Altnet says it has already reached a preliminary agreement with Sharman Networks, owners of the massive KaZaA network. It is now approaching the smaller players and nascent commercial industry, who are not so forthcoming.

FEEDBACK ON THE IBM DONATIONS: People have been chiming in on the IBM patent "freebie" and - as you would suspect - cynicism abounds. I have not personally looked through these patents (has anyone really done this?), but my experience taught me that such acts are rarely rooted in altruism, but merely serve as some sort of PR booster (remember the DuPont patent donations of unused patents that also happened to result in a $64 million tax write-off?). One theory is that the move was done to curry favor with the open source community. Others say it's no big deal anyways, since IBM has given previous assurances that the portfolio wouldn't be enforced against the Open-Source people.

Any way you slice it, no one can really know for sure what is going on, or the motivation behind this gift. Someone needs to sit down and sift through the documents (and I'm sure someone at IBM has done this) before a clearer picture can be formed.

Tuesday, January 11, 2005

IBM OFFERS 500 PATENTS TO OPEN SOURCE: IBM says it is providing free access to the information in 500 company patents to individuals and groups working on open source software.

The company said it believes this is the largest pledge of patents of any kind and represents a major shift in how it manages and deploys its intellectual property.

Open source software is a spectrum of programs, the best known of them the Linux operating system, that are not under the lock and key of a single company but are developed by the communal efforts of volunteers who often start with little more than a common interest.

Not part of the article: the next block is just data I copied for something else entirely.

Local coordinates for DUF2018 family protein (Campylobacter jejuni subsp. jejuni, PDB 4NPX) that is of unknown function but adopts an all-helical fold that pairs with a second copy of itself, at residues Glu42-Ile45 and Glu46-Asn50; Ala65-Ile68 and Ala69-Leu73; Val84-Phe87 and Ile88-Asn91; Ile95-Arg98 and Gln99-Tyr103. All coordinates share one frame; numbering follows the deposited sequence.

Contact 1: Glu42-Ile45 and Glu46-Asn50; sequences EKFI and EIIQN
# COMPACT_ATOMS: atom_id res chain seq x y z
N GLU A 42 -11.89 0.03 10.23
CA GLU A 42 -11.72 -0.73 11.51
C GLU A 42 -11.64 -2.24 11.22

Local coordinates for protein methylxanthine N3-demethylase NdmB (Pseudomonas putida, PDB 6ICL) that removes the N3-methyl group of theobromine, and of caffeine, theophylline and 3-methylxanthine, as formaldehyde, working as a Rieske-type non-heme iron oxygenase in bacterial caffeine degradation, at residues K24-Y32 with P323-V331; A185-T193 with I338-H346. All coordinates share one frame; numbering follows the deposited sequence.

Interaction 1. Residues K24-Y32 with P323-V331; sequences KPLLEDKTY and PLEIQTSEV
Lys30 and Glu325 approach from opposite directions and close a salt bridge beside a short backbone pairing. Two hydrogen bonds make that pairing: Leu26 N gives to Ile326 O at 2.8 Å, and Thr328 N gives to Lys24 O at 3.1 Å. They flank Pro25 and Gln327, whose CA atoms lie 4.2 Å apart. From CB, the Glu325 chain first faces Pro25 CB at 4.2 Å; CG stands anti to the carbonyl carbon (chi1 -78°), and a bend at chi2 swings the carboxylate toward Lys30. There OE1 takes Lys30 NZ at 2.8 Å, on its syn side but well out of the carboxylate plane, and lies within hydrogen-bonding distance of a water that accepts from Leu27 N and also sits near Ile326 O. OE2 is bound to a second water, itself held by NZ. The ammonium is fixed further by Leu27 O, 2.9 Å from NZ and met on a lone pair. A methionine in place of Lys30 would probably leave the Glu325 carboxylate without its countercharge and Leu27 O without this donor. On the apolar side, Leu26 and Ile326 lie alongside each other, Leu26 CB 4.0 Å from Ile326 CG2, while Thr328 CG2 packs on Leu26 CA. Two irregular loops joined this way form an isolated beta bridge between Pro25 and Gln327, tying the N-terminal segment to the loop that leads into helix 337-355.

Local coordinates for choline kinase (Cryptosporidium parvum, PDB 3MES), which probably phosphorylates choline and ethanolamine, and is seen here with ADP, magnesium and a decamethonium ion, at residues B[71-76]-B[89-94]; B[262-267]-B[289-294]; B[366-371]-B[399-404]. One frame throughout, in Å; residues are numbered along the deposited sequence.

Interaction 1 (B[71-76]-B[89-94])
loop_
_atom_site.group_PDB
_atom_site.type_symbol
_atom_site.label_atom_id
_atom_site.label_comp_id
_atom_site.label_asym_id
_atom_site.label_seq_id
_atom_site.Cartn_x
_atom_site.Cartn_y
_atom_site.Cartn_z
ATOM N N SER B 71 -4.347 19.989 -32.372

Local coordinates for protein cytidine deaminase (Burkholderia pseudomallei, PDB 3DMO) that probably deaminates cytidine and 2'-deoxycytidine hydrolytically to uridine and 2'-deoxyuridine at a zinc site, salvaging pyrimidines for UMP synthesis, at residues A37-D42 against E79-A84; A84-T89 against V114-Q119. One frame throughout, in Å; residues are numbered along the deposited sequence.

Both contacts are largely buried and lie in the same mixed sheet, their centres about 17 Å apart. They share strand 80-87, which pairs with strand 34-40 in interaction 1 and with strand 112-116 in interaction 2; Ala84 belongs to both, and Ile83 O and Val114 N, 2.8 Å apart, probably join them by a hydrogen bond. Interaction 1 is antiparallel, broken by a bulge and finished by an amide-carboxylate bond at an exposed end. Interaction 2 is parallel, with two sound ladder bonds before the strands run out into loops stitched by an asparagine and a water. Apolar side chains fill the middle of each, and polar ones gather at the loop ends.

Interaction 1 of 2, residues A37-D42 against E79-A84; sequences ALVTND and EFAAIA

The philosophy behind open source: Grant a free license to users, include the software blueprints and let anyone make improvements with as few restrictions as possible.

IBM is trying to sell its business clients on using open source software instead of software from Microsoft Corp., with the understanding that a business using open source will require outside professional help, perhaps from IBM, to manage its systems.

USPTO Releases Top 10 Patent Filers for 2004: The Department of Commerce's United States Patent and Trademark Office (USPTO) announced today the 2004 top 10 private sector patent recipients. Listed below are the 10 corporations receiving the most patents for inventions in 2004, along with their 2003 ranking. For the twelfth consecutive year, IBM received more patents than any other private sector organization.

Top 10 Private Sector Patent Recipients for the 2004 Calendar Year

Preliminary Rank in 2004 / Preliminary # Patents in 2004 / Organization / (Final Rank in 2003) (Final Number of Patents in 2003)
1 3,248 International Business Machines Corporation (1) (3,415)
2 1,934 Matsushita Electric Industrial Co., Ltd. ** (4) (1,774 ) **
3 1,805 Canon Kabushiki Kaisha (2) (1,992)
4 1,775 Hewlett-Packard Development Company, L.P. *** (5) (1,759) ***
5 1,760 Micron Technology, Inc. (6) (1,707)
6 1,604 Samsung Electronics Co., Ltd. (9) (1,313)
7 1,601 Intel Corporation (7) (1,592)
8 1,514 Hitachi, Ltd (3) (1,893)
9 1,310 Toshiba Corporation (13) (1,184)
10 1,305 Sony Corporation (10) (1,311)

Monday, January 10, 2005

BACK TO THE DRAWING BOARD: Members of the European Parliament from countries including Germany, Italy, the Netherlands, Poland and Sweden have asked for the software patent directive to be redone from scratch, according to a report on Monday.